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Anti Vaxxers

Old 3rd Mar 2019, 04:22
  #101 (permalink)  
 
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Originally Posted by racedo View Post
In case it appears again it can be identified and the fear is that it will be combined with something else to do more damage.
There is only 1 other infectious disease that has been declared eradicated, I wonder if anyone here can name it?. In both cases there remains a small risk of re appearance from old and undocumented material. There has been a big global effort to identify any stored material potentially infected, but there remains a tiny risk.
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Old 3rd Mar 2019, 10:02
  #102 (permalink)  
 
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Rinderpest?
I don't think it was zoonotic (so only affected animals, did not cross infect humans ).
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Old 3rd Mar 2019, 10:08
  #103 (permalink)  
 
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Old 3rd Mar 2019, 10:15
  #104 (permalink)  
 
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Originally Posted by Blues&twos View Post
Rinderpest?
I don't think it was zoonotic (so only affected animals, did not cross infect humans ).
Curiously, it appears that measles is derived from, and diverged from rinderpest about 800 years ago.

https://virologyj.biomedcentral.com/...1743-422X-7-52
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Old 3rd Mar 2019, 10:44
  #105 (permalink)  
 
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Ah, so "formerly zoonotic". Interesting.
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Old 3rd Mar 2019, 12:15
  #106 (permalink)  
 
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Originally Posted by double_barrel View Post
There is only 1 other infectious disease that has been declared eradicated, I wonder if anyone here can name it?. In both cases there remains a small risk of re appearance from old and undocumented material. There has been a big global effort to identify any stored material potentially infected, but there remains a tiny risk.
KNOWN infectious disease is a better way of putting it and woud use dormant rather than eradicated.

It is quite likely there exists others that are dormant but under right conditions will re-emerge.
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Old 3rd Mar 2019, 15:55
  #107 (permalink)  
 
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Originally Posted by racedo View Post
KNOWN infectious disease is a better way of putting it and woud use dormant rather than eradicated.

It is quite likely there exists others that are dormant but under right conditions will re-emerge.
I can't agree with that. There was a concerted effort to eradicate these diseases using intensive surveillance and vaccination. I don't see how there can have been an unknown eradication program. Sure, plenty of pathogens come and go - appear and become extinct - but that is not that same thing at all.

Also, I am not sure why you prefer dormant to eradicated. As others have said, there are stocks of these organisms frozen away, but it does not seem possible that they are circulating in the population.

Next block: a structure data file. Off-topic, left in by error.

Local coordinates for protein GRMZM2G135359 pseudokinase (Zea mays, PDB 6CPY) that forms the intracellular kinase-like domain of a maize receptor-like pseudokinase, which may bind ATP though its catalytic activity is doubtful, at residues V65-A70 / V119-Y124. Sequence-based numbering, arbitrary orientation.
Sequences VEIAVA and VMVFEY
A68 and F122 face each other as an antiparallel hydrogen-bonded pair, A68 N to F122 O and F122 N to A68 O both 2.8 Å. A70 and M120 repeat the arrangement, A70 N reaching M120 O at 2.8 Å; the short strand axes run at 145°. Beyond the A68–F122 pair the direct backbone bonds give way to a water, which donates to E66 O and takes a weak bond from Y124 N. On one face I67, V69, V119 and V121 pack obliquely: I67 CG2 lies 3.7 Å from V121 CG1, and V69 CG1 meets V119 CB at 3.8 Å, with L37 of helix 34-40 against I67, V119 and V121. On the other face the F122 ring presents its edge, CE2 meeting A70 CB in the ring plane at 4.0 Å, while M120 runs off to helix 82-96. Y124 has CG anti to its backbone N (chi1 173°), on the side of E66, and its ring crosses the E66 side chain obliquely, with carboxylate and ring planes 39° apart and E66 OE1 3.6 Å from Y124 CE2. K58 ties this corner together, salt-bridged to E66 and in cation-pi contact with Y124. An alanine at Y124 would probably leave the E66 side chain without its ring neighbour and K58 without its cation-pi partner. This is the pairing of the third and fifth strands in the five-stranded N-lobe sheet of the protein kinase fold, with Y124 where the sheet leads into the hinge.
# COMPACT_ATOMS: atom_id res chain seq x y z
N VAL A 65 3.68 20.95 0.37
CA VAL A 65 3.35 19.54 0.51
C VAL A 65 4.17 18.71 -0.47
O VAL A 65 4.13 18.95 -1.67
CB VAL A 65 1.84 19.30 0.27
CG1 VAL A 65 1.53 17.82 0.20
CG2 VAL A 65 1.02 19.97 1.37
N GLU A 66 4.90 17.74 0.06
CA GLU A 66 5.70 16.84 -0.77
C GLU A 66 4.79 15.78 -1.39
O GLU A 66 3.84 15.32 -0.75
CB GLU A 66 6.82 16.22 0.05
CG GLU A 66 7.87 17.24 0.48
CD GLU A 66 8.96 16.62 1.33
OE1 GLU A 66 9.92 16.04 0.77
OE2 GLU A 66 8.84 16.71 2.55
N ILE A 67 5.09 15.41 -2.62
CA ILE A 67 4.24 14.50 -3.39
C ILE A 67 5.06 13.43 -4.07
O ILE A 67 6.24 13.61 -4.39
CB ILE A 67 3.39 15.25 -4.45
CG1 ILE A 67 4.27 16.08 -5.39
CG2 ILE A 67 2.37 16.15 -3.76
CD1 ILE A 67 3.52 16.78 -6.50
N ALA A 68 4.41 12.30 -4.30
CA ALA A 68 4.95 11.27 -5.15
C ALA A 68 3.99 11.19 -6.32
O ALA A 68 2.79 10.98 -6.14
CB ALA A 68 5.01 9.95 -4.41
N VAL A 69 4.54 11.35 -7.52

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Old 3rd Mar 2019, 16:14
  #108 (permalink)  
 
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Originally Posted by double_barrel View Post
I can't agree with that. There was a concerted effort to eradicate these diseases using intensive surveillance and vaccination. I don't see how there can have been an unknown eradication program. Sure, plenty of pathogens come and go - appear and become extinct - but that is not that same thing at all.

Also, I am not sure why you prefer dormant to eradicated. As others have said, there are stocks of these organisms frozen away, but it does not seem possible that they are circulating in the population.
Reason I use dormant is medical organisations "believe" it has been eradicated, they cannot / will not say for certain there are no carriers of the disease out there. Sure the PR statements will say that but you can guarantee there is no 100% certainty. Unless you test X billion people you will never know. Given right circumstances they may appear again. Even testing everybody is still no guarantee as a False negative or a False Positive is statistically likely as well.

Rule number 1 is never underestimate Mother Nature.

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Old 3rd Mar 2019, 16:21
  #109 (permalink)  
 
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Do a google for small pox and Siberia.
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Old 3rd Mar 2019, 17:08
  #110 (permalink)  
 
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Originally Posted by tescoapp View Post
Do a google for small pox and Siberia.
As I said, it has always been acknowledged that there may be some frozen pathogens - including naturally frozen. But it does not seem possible that there is an unknown carrier state. So we end-up with the semantics of eradication.

As others have said, there are stocks of these organisms frozen away, but it does not seem possible that they are circulating in the population.
Of course, an unknown carrier state cannot be formally, completely ruled-out, but there is no known mechanism for it, and the longer we go without a case, the more highly improbable it becomes.
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Old 4th Mar 2019, 00:50
  #111 (permalink)